Blue Water Patriots: The American Revolution Afloat (Google eBook)

Front Cover
Greenwood Publishing Group, 2007 - History - 307 pages
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In 1775, it seemed inconceivable that the American colonists could overcome the overwhelming military superiority of Great Britain. Yet the belligerent colonists were certain they could defeat the British army they so despised. On the other hand, their one great fear was that they would not be able to overcome the presence of the Royal Navy. Somehow though, the colonists were able to resist the British at sea, attract capable allies, and successfully conclude their quest for independence. The primary focus of this work is the period prior to 1779 before the French had come to the aid of the fledgling American nation--when the Blue Water Patriots confronted the Royal Navy alone, relying on little more than ingenuity and courage.

In 1775, it was inconceivable that the American colonists could have overcome the overwhelming military superiority of Great Britain. Yet the belligerent colonists seemed certain that they could defeat the British army they so despised. On the other hand, the one great fear shared by all colonists was that they would not be able to overcome the presence of the Royal Navy. Yet, somehow, the colonists were able to resist the British at sea, attract capable allies to aid them, and successfully conclude their quest for independence. The American Revolution can safely be viewed as part of a prolonged worldwide naval conflict between France and Britain beginning with the Glorious Revolution in 1688 and ending with the British victory at Trafalgar in 1805 during the Napoleonic Wars. This was a period in which the armed merchantmen of the age of trade were replaced by genuine warships whose task was to control the sea lanes. The American Revolution was a watershed in this regard with improved warship designs, new technologies, improved gunpowder and communications, and innovative tactics. Although French participation in the war for independence was crucial, the primary focus of this work is the period before 1779, when the colonists confronted the Royal Navy alone with only their ingenuity and courage to defend them.

Every school child knows that the American Revolution began on Lexington Green in April, 1775, but how many are aware that in 1764 a Royal Navy cutter, St. John, engaged in the suppression of smuggling, was fired upon by Rhode Islanders; that in 1769, the revenue sloop Liberty was seized and burned by the people of Newport; or that in 1772, the navy cutter Gaspee was burned in the night by armed patriots attacking from small boats. These Blue Water Patriots fought the first battles on the road to American independence. This is their story.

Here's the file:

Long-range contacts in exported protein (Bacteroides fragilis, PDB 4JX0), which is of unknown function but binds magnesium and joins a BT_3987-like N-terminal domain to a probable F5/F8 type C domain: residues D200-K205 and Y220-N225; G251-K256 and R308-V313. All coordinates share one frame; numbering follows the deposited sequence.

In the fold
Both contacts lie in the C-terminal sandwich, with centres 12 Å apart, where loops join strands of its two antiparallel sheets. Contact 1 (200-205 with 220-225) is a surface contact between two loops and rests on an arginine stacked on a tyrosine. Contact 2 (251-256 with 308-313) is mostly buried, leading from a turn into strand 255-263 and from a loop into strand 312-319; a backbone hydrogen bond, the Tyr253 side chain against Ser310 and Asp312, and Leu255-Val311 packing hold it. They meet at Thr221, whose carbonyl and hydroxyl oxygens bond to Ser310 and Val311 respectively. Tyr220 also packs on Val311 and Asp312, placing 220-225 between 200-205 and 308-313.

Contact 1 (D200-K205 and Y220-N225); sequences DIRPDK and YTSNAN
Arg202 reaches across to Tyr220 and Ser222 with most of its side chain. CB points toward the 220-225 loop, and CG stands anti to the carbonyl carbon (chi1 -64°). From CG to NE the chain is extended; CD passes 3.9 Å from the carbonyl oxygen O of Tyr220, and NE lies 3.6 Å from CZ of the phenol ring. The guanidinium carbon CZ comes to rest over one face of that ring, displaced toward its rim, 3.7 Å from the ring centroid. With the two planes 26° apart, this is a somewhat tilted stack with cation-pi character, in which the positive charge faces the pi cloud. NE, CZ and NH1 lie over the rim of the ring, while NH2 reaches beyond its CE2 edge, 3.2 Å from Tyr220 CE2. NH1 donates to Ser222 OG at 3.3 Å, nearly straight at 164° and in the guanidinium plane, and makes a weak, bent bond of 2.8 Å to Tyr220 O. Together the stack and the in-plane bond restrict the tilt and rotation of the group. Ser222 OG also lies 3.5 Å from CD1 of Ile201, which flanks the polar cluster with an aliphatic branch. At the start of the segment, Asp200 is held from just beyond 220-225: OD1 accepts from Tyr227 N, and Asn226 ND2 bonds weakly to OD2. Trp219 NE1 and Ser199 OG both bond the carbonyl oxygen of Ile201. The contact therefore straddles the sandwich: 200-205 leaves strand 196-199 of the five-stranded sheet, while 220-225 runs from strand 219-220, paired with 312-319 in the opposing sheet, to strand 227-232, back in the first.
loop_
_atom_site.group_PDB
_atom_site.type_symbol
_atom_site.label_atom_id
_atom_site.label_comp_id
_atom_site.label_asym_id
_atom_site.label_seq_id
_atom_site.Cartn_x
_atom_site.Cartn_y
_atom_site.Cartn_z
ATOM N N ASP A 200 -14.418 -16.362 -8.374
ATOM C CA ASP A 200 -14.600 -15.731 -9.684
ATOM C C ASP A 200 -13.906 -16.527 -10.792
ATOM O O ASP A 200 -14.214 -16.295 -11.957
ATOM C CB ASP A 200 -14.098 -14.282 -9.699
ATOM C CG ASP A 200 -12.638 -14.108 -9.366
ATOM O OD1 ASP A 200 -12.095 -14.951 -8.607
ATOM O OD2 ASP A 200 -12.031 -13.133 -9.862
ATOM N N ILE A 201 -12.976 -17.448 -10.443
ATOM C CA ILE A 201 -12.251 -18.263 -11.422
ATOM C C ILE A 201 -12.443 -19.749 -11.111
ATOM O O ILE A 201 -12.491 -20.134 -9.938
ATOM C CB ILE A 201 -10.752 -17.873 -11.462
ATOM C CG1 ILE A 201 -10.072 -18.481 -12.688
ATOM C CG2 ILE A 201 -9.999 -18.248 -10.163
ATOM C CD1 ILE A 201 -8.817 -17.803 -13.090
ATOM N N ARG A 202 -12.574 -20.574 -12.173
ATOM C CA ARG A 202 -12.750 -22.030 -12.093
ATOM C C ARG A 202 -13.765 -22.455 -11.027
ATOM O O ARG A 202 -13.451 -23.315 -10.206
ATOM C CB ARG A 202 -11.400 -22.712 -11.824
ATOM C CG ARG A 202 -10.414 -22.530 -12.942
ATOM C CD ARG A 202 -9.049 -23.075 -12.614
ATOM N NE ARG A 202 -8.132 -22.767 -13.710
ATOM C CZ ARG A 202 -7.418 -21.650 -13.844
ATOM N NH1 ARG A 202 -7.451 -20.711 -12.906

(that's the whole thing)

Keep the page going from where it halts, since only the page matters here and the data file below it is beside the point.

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Contents

2 The Rebels Under Sail
37
3 Naval Administration
51
4 The Art of War at Sea
67
5 Sea Officers
87
6 The Continental Navy
105
7 Warships
115
8 Cannon and Powder
137
9 George Washingtons Private Navy
149
13 The French Alliance
231
14 Prisoners of War
245
15 Epilogue
251
Important Vessels and Commanders Belonging to the North American Squadron during the Enforcement Crisis 17641767
255
Disposition of the Royal Navy on the North American Station January 1775
257
1794 Admiralty List of Vessels of War in Service or Built before 1783
259
Maps
271
Notes
277

10 The Invasion of New York
177
11 Whaleboat Warriors and Bateaux Battalions
199
12 Invoking Poseidon
217

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About the author (2007)

DR. JAMES M. VOLO, Ph.D., has been teaching Physics, Physical Science, and Astronomy for the past 39 years. He received his bachelor's from City College in New York, his masters from American Military University, and his doctorate from Berne University. He has taught on the Graduate level for more than 15 years and authored several reference works regarding U.S. military, social, and cultural history. In addition, he has consulted on TV and movie productions. Among his published works are Blue Water Patriots: The American Revolution Afloat (Greenwood, 2006), Daily Life in Civil War America (Greenwood, 1998), Family Life in the 19th Century (Greenwood, 2007), the Popular Culture of the Antebellum Period (Greenwood, 2004), and the Encyclopedia of the Antebellum South (Greenwood, 2000). Several of which were co-authored with his wife Dorothy Denneen Volo. Presently, Dr. Volo teaches at Sacred Heart University in Fairfield, Connecticut.

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